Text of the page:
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15 of the Best Places to Visits in the Balkans

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The hospitality and all-round welcoming nature of locals in the Balkans is such a genuine warmth so you may find it hard to leave.

You will find something gorgeous and fascinating, whether you’re looking for nature, history, or culture. If you’ve never visited the Balkans or looking for more destinations to discover, these are the places you must visit here. There are still many small towns undiscovered by tourism!

Top Places to Visits in the Balkans

Mostar Bosnia and Herzegovina Photo credit: split-excursions.com

Mostar, Bosnia

The Old Bridge in Mostar is one of the many remnants of the long Ottoman control of the Balkans region. The visitors can watch daring locals that jump off Stari Most Bridge, marvel at the beautiful old Turkish houses and enjoy refreshing dips in the nearby Kravice waterfalls. The city suffered damage during the Bosnian war of the 1990s, with the financial help of many countries the city has rebuilt the bridge and its surrounding areas. The entire city is now one of Bosnia and Herzegovina’s major cultural attractions.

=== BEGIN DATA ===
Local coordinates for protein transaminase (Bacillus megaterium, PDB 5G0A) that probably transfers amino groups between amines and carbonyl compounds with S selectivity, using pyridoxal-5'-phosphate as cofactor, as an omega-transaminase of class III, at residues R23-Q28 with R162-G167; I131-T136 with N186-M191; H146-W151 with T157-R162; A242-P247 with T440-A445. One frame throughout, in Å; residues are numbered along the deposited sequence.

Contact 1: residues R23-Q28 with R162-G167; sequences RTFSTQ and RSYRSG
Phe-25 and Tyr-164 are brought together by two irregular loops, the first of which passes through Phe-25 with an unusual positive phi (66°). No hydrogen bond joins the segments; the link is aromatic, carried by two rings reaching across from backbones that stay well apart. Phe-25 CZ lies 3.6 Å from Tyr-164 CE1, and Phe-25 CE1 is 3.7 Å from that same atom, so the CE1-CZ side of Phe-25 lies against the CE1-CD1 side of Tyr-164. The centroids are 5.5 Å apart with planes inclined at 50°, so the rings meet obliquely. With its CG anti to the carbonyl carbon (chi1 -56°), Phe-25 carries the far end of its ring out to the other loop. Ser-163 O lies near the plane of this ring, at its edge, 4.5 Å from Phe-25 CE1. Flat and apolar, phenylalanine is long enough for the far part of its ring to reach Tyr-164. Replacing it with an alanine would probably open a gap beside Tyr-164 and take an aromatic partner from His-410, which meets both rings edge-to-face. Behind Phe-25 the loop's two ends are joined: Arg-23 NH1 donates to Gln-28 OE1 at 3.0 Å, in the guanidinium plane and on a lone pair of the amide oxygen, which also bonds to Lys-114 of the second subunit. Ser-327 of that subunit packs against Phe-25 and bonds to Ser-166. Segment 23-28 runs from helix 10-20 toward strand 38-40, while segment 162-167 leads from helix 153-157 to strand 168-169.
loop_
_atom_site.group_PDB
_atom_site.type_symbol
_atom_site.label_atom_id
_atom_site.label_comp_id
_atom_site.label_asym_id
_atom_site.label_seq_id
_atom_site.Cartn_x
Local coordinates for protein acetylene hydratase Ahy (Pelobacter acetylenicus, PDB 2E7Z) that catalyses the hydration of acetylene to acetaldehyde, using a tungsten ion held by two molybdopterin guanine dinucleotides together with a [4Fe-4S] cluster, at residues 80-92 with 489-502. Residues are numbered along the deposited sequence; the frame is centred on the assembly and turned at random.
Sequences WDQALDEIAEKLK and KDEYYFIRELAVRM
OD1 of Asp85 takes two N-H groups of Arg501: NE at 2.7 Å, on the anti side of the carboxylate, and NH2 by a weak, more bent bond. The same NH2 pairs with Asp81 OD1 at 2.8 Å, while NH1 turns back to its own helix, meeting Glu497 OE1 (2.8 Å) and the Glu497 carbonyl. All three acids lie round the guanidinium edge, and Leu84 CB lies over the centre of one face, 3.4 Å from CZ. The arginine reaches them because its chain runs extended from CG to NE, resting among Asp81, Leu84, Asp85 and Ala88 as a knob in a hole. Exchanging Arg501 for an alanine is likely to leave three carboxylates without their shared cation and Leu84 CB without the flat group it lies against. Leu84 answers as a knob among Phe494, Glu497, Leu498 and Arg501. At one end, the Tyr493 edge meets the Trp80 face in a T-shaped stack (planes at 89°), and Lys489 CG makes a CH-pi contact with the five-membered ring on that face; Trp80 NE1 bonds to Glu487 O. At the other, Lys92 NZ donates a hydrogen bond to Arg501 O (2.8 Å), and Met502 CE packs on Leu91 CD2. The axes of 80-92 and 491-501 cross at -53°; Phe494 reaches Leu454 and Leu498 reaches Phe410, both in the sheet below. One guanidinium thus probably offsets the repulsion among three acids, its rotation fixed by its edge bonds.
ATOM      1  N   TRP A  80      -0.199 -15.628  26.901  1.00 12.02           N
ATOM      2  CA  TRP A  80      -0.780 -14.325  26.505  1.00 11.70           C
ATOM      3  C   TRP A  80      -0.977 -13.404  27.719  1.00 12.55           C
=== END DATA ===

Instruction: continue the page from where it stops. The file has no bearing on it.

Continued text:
Nessebar Bulgaria Photo credit: depositphotos.com

Nessebar, Bulgaria

Nessebar, also known as the Pearl of the Black Sea is another good example of how nature and culture can come together to create truly wondrous sites. Nessebar is one of the oldest cities in Europe and it has been inhabited for over 3000 years by various cultures and empires – Greeks, Romans, Byzantines, Bulgarians, Crusaders, and Ottomans, and their remnants are sprinkled across the city in the form of buildings from different eras and architectural styles, especially a large collection of Eastern Orthodox churches, some of them dating back as far as the 5th century.

The ancient city of Nessebar, located in Bulgaria, is a unique example of a synthesis of the centuries-old human activities in the sphere of culture. The historic town of Nessebar dates back to antiquity when it was founded as a Thracian settlement known as Menebria.

Its position on the coast, on a thin peninsula into the sea, also contributes to its status.

The beautiful town is such an important site it’s recognized by UNESCO as a World Heritage Site. There are many stylish and unique accommodation options in the area you can choose from.

 

Dubrovnik Croatia Photo credit: istock

Dubrovnik, Croatia